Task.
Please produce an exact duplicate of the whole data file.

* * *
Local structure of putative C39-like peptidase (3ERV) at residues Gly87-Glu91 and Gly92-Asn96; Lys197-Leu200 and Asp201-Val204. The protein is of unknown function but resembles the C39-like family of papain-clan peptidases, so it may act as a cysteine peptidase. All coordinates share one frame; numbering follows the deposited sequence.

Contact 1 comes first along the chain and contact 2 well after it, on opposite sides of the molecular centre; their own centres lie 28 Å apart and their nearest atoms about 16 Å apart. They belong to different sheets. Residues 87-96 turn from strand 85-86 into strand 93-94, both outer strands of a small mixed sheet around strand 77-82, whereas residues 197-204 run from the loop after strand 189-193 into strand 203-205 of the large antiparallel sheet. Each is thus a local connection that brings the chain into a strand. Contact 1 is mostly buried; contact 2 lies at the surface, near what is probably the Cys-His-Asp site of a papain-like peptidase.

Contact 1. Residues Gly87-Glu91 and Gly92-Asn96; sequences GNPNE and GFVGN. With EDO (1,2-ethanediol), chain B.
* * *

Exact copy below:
Local structure of putative C39-like peptidase (3ERV) at residues Gly87-Glu91 and Gly92-Asn96; Lys197-Leu200 and Asp201-Val204. The protein is of unknown function but resembles the C39-like family of papain-clan peptidases, so it may act as a cysteine peptidase. All coordinates share one frame; numbering follows the deposited sequence.

Contact 1 comes first along the chain and contact 2 well after it, on opposite sides of the molecular centre; their own centres lie 28 Å apart and their nearest atoms about 16 Å apart. They belong to different sheets. Residues 87-96 turn from strand 85-86 into strand 93-94, both outer strands of a small mixed sheet around strand 77-82, whereas residues 197-204 run from the loop after strand 189-193 into strand 203-205 of the large antiparallel sheet. Each is thus a local connection that brings the chain into a strand. Contact 1 is mostly buried; contact 2 lies at the surface, near what is probably the Cys-His-Asp site of a papain-like peptidase.

Contact 1. Residues Gly87-Glu91 and Gly92-Asn96; sequences GNPNE and GFVGN. With EDO (1,2-ethanediol), chain B.